In our family, I want to create buy in. It is important to teach the why behind the decisions we make.
When I wrote about the epidemic we have with screens, I had my 13 year old read it. She began fighting me less for a phone because she could understand my why.
Watching the Social Dilemma together helps the kids recognize the psychology behind their draw to the screen. They have a couple of games on their phones, like “Tom Gold Run,” that gives them notifications and promise of reward if they just get on to collect gold or watch an ad to get more life.
When the documentary talks about the power of random reward – like a slot machine or those rats you learn about in psychology class that hit the lever more when the reward was random rather than consistent – my girls could see it in themselves. There is a draw to our phones, wondering what little reward and hit of dopamine it’s going to offer us next.
We paused at times in the movie to explain or extrapolate more on concepts.
The kids, on their own, mid-movie wanted to get their barely used phones and turn off every notification. They became consciously aware was begging for their attention. Further, they deleted certain games and apps. We didn’t tell them they had to do this.
Buy in. It’s what we need from our kids so that this isn’t an ugly mom dictator making up rules that don’t make sense. The boundaries are created for a reason.
Another reason to watch the Social Dilemma together is to engage in good discussion about relevant topics. How are we influenced by what others think of us? Are there greater factors that impact how we think? How much control can we have over our own mind and our own psychology? How is our brain altered by the things we choose to feed it?
Big topics. Big discussions. That’s a win.
I also think the Social Dilemma is important to watch because we need to self-reflect. I need to self-reflect. There is a draw. I recognize my own addictions and weaknesses in this area.
How can I better model a healthy balance with my phone? Are my thoughts being formed by the algorithm that creates a “preaching to the choir” response?
I tend to be a bit of a moderate. I see the far right, and I see the far left. On my Facebook feed I hear the cries from both sides. I tend to think that both sides have good points.
Our minds our influenced if we only listen to Fox News or CNN. Our social media is giving us exactly that, one side of the argument – the one we gravitate toward – and it is polarizing our nation. To see it, recognize it and respond to it is important.
It takes an awareness of how social media, other media and search engine algorithms work. Because of my job as a blogger, I have been aware of these algorithms at work, but I have never thought of them at the level the Social Dilemma reveals.
It’s time for self-reflection on what we need to change personally to have a healthy relationship to the devices that might be right now controlling us.
This is a time to also consider social media as a society. What pressure do we put on the media companies to have integrity in their business model?
What Should Our Personal Response Be to the Social Dilemma?
Awareness is the first key. Watch the Social Dilemma. Reflect.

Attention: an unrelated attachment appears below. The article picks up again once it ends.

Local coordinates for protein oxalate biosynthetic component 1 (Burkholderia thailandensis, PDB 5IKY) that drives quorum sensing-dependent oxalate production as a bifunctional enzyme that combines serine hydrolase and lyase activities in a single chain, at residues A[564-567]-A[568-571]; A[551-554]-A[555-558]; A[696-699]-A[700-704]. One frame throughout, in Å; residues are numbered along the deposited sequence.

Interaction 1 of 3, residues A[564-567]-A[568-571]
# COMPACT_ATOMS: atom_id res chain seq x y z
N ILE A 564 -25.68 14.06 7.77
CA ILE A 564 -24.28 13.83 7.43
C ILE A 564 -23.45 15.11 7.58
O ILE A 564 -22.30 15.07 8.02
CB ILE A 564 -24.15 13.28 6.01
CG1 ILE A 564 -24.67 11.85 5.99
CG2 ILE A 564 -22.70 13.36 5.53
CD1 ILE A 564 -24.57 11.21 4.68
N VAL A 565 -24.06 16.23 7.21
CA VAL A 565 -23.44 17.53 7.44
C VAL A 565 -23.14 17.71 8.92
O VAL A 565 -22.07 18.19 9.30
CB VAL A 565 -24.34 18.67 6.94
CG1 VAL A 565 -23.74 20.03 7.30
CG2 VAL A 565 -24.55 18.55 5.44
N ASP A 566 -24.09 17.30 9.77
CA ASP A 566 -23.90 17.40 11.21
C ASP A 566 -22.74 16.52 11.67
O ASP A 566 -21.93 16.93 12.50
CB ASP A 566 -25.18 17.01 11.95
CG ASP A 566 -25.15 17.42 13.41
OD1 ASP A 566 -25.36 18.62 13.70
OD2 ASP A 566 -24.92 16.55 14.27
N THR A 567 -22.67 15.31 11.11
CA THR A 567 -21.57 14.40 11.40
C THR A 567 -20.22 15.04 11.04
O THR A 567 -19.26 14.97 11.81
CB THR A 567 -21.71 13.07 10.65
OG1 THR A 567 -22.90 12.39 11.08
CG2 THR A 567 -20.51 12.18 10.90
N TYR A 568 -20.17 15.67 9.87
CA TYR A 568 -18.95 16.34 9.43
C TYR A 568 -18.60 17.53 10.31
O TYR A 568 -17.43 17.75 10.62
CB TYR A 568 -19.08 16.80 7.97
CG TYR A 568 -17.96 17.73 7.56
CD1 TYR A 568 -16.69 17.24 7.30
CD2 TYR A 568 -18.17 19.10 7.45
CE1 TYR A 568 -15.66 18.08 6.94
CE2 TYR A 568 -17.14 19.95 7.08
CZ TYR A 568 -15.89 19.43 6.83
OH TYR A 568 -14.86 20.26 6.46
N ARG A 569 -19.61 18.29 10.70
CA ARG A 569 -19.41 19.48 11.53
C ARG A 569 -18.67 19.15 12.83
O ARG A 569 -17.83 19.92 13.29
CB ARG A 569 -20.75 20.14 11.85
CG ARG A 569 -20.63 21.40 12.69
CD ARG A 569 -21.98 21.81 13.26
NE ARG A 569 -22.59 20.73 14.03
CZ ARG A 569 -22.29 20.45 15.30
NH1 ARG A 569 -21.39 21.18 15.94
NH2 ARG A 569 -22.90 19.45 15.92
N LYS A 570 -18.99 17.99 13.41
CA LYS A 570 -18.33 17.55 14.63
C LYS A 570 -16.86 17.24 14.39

Talk about it. Have these conversations with your kids, friends and family. Does this documentary hold water or is it just a fear based response to change in our society and technology in general?
We are in a world of technology. Do we learn to embrace it, villainize it or both? I tend to be in the both category, but I do believe our kids are exposed too young and too liberally. Their brains are still forming, and if I, as an adult, am struggling, I cannot imagine the impact it has on young minds.
If we are to find the balance and not give up social media right away, one thing you can do is balance your feed.
In the documentary it is stated that fake news spreads 6 times faster than real news. It also shows the political extremes that tend to be propagated on social media.
Further, it reveals how the matrix created by the social media platforms continues to spoon feed us what we gravitate toward naturally.
The formula is calculating what we click on, what we watch, how much time we spend on each component of our media feed. What makes us pause? What makes us take notice? What makes us share?
Knowing all that, one action you can take rather than deleting accounts all together, is to keep your media feed full of things that are full of love, positivity, kindness, truth and hope.
At my Facebook page, I have tried to stay away from politics. I try to provide real resources to help you tackle this important role of being a parent. I want to provide encouragement, help and hope. That said, if it is healthier for you to be off Facebook, please do that. If you are on Facebook or other forms of social media, pause on, share, like the things that bring joy rather than division in this world.
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There is definitely a time for speaking and sharing the truth IN LOVE, but these conversations are best done in person.
Another action point taken from the documentary is to turn off your notifications. It was the first step both my husband and my kids wanted to do while watching. The draw is real, and we all could recognize it.
Social media and technology are not going away. We do need to learn how to have a symbiotic relationship with it. There is a healthy balance to find, but it takes much self-control, and each individual has to recognize in themselves the weight the media has in their own lives. It’s going to be different for each of us.
The Social Dilemma on Netflix provides the opportunities to create awareness and make decisions so that we can be healthy, productive citizens rather than be a people that self-destruct.
For more from the Social Dilemma.